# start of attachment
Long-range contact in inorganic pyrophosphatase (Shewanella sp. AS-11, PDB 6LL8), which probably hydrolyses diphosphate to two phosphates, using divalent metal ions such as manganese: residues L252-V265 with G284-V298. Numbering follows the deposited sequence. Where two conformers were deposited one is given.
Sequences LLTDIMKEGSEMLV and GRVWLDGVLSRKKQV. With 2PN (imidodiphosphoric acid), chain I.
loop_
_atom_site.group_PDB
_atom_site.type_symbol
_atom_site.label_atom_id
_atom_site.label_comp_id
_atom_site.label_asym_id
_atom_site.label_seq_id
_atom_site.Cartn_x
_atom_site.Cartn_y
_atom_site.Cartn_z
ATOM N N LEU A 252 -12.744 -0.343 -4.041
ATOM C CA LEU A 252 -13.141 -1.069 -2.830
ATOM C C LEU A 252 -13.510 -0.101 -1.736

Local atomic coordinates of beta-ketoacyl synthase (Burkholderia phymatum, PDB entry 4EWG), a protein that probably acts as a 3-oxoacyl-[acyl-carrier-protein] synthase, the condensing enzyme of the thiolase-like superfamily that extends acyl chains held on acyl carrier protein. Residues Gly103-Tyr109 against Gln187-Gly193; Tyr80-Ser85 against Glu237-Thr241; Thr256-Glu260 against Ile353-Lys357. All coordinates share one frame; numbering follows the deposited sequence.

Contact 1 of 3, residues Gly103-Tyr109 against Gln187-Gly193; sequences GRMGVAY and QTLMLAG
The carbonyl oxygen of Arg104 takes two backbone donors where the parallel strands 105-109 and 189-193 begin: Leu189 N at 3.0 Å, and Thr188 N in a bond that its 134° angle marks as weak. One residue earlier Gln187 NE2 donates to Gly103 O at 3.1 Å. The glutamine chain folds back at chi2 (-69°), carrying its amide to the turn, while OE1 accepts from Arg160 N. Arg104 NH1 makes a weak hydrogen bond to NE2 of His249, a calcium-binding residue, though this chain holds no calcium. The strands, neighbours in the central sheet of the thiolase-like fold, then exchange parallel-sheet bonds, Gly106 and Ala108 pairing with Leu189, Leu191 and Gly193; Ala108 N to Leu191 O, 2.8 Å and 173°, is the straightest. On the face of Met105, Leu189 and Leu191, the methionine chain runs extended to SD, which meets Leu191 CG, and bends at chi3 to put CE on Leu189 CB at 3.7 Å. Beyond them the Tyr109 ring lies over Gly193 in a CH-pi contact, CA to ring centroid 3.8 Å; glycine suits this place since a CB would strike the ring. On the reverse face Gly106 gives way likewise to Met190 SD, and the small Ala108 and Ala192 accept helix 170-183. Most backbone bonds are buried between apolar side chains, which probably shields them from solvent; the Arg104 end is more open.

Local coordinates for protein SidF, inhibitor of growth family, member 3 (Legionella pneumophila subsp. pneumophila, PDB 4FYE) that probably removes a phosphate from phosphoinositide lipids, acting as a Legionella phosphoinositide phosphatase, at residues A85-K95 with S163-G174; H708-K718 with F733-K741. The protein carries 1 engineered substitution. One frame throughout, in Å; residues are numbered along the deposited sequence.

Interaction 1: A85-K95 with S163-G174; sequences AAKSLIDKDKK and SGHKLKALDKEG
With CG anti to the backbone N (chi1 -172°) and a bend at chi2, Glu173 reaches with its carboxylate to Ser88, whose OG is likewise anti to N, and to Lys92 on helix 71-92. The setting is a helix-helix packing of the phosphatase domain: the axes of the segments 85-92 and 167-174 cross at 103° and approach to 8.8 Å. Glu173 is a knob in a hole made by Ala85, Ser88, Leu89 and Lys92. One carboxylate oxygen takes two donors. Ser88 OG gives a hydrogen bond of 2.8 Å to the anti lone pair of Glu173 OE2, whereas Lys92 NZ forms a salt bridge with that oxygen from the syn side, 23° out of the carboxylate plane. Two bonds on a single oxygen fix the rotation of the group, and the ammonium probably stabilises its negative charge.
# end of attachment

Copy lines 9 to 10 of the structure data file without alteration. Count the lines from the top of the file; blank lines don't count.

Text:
_atom_site.label_seq_id
_atom_site.Cartn_x